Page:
And so day 2 began in the same manner day 1 finished: fatigued excitement. Though my first night in the Middle East was uneventful, I found it difficult compartmentalizing the thought that I was sleeping on some of the most contested soil on the planet. To Israelis, the spectre of conflict was a normal part of their lives, but to a Brit accustomed to the relative ennui of Boris and Brexit, bombs and barbed walls gave me a keener sense of my own mortality.
This cheerful note also reminded me that this trip was not simply a holiday. It was an exploration; an exploration into Israel, its culture and identity as well as Judaism and my own relationship to it. All I knew from my own Jewish history was that my great grandfather was a communist, who was arrested and escaped to Siberia during the reign of Tsar Nicholas II. To be both a Jew and a communist in Tsarist Russia was one of the more unfortunate predicaments in the Auerback (my father’s surname) history, but in typically Jewish fashion, he survived. From Siberia he emigrated to Canada, where he met and married my great-grandmother in Canada, who came from a wealthier family of Germanic ancestry. Some of their grandchildren, including my aunt and uncle, live there today.
This morning, however, my focus was more immediate. I only had a 10 day window to learn about a country 8,019 sq miles big and 9 million strong. In its 71-year history, Israel has never experienced peace on all its borders simultaneously (just this week, Israel carried out two strikes in Lebanon) and I was curious to know how this fed into the daily life of ordinary Israelis. While Israel’s fraught relations with neighbouring Arab nations and the Palestinian question may have danced on the lips of many a western political commentator, perhaps the concerns on the ground were more prosaic.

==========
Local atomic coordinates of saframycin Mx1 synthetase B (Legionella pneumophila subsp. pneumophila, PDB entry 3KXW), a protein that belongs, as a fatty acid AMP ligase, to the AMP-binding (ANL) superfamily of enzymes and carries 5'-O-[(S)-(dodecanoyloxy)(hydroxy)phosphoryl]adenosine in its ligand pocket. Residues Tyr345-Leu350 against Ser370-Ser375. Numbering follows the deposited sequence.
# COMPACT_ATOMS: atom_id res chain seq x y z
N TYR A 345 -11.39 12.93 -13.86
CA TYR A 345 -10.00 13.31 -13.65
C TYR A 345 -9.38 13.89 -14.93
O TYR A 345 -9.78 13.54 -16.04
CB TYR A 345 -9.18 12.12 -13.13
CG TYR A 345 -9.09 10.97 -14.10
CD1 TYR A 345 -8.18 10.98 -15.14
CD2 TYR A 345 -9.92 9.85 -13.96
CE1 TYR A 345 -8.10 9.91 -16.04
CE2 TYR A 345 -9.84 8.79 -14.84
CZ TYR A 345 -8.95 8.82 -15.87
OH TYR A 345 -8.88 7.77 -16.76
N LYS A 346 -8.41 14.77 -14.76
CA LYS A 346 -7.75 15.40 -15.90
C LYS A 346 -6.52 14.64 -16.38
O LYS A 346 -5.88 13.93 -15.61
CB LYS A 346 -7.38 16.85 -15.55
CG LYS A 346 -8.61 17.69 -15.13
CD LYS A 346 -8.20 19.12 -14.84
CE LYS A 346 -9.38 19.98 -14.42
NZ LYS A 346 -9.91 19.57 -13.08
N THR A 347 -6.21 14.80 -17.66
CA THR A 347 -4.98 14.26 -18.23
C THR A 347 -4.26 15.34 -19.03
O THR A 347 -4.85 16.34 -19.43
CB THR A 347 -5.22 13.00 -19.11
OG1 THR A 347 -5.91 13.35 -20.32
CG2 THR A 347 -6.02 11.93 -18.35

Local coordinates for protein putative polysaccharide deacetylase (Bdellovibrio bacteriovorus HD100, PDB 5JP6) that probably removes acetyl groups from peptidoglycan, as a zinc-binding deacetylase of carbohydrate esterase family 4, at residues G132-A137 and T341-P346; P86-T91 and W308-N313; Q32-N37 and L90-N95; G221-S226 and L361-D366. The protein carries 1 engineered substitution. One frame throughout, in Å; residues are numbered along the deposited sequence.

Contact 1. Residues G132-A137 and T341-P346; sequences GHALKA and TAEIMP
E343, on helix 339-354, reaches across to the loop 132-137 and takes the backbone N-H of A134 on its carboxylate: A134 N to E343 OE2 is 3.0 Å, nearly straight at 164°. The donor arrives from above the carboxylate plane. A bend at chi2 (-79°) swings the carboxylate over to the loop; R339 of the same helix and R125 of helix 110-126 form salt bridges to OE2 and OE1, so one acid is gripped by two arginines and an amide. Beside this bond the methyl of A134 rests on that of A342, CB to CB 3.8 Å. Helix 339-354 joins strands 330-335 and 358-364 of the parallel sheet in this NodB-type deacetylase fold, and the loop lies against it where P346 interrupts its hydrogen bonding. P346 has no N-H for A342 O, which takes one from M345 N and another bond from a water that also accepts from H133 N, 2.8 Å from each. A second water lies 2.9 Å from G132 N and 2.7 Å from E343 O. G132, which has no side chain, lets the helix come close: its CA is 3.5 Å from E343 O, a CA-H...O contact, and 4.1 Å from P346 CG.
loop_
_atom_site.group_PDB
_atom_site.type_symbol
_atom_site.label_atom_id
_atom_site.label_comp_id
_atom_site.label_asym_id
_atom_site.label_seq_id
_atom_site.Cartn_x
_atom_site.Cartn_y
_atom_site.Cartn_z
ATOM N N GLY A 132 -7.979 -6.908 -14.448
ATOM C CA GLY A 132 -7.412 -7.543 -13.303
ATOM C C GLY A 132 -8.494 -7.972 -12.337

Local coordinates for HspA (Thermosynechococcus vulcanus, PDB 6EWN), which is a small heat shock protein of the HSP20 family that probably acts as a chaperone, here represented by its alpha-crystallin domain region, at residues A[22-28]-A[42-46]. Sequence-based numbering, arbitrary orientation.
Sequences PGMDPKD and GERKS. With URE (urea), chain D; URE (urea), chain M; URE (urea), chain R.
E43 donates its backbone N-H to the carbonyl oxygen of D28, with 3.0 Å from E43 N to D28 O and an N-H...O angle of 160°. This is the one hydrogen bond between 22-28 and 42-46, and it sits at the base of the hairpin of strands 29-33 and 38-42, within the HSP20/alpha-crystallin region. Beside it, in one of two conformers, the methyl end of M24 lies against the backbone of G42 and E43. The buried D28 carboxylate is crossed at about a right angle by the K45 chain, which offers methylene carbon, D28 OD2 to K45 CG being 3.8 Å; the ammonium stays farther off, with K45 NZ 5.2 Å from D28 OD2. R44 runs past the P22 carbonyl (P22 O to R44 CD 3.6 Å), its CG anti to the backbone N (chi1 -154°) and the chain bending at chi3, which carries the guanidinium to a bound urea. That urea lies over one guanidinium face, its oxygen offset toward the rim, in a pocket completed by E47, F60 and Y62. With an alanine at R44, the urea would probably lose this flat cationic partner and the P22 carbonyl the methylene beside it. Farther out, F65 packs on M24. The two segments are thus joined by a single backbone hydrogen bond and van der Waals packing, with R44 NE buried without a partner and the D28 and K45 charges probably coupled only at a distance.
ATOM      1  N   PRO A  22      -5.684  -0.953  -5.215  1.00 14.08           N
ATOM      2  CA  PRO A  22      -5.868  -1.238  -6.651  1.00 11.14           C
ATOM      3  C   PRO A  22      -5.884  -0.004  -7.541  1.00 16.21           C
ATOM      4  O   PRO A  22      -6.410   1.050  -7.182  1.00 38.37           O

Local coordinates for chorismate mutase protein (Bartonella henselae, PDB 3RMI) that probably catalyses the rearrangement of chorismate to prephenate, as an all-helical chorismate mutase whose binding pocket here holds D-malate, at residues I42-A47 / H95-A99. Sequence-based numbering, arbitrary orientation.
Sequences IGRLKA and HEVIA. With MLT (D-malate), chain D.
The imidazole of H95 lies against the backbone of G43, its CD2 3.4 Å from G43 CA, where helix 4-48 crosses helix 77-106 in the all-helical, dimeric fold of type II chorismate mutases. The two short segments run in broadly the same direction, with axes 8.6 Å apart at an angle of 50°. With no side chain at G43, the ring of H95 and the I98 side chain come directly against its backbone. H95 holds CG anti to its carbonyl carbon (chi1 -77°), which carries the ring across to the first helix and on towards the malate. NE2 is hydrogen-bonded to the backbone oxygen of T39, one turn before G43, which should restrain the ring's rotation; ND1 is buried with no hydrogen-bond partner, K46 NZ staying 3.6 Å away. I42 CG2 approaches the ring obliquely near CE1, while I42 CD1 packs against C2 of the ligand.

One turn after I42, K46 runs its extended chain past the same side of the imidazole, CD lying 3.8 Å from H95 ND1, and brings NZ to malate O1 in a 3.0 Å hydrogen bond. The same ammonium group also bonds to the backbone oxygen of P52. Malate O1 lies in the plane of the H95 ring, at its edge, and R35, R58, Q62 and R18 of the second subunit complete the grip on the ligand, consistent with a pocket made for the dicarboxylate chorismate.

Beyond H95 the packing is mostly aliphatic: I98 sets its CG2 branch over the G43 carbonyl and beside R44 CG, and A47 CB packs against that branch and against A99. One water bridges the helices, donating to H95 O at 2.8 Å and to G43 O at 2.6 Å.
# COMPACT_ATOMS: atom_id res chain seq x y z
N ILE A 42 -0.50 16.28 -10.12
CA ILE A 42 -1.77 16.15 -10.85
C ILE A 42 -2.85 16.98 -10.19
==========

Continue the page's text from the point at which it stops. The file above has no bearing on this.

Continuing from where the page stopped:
At the port-city of Akko in northern Israel, this proved largely true. Following a rather desultory morning Jewish meditation at a Kibbutz (my loyalty lies with TM), we visited the city in the afternoon. Akko is distinguishable from other Israeli metropolises because it is mixed city, divided roughly 65:35 between Jews and Arabs. Like the rest of the country…